The term "greenwashing" has come a long way since it was coined by environmentalist Jay Westerveld in the 1980s.
Initially, greenwashing was relegated to a small number of corporate claims — that a product or packaging claimed by the company to be compostable or recyclable wasn't, for example.
"More recently it’s become sort of an all purpose word levied by just about anybody on just about anything," said Joel Makower, GreenBiz Group chairman and cofounder during VERGE Net Zero.
"Particularly I notice this in younger generations — that anything that a company does is greenwash just because they’re a big company," Makower added. Now more definitions of greenwashing are cropping up, in Europe in particular. These definitions, coupled with new anti-greenwashing laws, are meant to help suss out bad actors.
Experts decided to weigh in, sharing their own definitions.
Professor and director of the Global CO2 Initiative at the University of Michigan, Volker Sick’s definition? "Painting a picture of one’s products and services to get an advantage in a business sense that really doesn’t have a justification. You cannot back it." And here’s Makower’s: "Fraudulent misrepresentation of a company’s products, policies or performance."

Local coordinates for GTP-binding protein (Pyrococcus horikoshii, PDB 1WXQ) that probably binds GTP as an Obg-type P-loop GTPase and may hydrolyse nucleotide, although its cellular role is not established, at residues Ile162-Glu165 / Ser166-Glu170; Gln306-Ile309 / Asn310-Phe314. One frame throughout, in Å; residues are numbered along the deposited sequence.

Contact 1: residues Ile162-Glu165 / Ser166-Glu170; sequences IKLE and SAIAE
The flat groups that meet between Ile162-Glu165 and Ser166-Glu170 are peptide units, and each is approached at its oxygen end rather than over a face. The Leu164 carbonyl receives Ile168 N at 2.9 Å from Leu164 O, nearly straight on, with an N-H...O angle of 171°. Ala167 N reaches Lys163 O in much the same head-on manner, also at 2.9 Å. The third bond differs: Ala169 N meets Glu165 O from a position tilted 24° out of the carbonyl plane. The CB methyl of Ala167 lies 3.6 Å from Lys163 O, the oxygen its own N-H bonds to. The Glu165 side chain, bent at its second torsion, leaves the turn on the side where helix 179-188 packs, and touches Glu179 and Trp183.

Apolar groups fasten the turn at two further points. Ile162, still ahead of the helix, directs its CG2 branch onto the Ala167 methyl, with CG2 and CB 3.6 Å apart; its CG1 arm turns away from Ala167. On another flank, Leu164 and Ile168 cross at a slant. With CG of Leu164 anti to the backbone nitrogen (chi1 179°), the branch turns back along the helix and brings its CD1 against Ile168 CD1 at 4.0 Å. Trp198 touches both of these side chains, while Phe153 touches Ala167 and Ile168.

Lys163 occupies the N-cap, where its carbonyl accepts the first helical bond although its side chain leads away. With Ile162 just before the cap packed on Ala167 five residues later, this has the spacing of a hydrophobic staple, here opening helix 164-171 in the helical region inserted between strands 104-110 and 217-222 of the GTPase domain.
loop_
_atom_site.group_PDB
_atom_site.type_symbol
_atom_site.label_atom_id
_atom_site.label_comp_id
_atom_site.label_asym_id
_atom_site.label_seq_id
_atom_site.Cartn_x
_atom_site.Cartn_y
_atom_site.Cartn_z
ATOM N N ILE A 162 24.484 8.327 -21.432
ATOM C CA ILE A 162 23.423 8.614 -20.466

When it comes to net-zero claims, in which a company’s greenhouse gases going into the atmosphere are balanced by removal out of them, there is a lot of concern about greenwashing.
There’s a difference between keeping the world net zero or contributing to making it negative.
"Commitments to net zero are worth zero without the plans, policies and actions to back it up. Our world cannot afford any more greenwashing, fake movers or late movers," United Nations Secretary-General António Guterres said recently, upon the release of the U.N. Environment Program’s Emissions Gap Report 2022. "We must close the emissions gap before climate catastrophe closes in on us all."
While companies should be trying to phase out carbon to achieve these net-zero commitments, Sick noted that life doesn't work without carbon. "There’s a reason why carbon is all around. It’s such a versatile atom to make so many things, starting from our food, our own bodies and many of the products we need." he said. "What we have to do, though, is become smarter about how we source, use, reuse and dispose of this carbon."
How companies can reach net zero carbon and avoid greenwashing
The first place companies need to start is being honest about their total impact on the planet.
For companies that claim to offer a carbon negative product, they must take into account the carbon that went into making the product as well as anticipate the product’s fate and the carbon associated with it. Examples of companies that claim to produce (or are developing) carbon negative products include Germany-based Made of Air, renewable natural gas company Brightmark and Brooks Running. And in 2020, Microsoft announced a commitment to become a carbon negative company.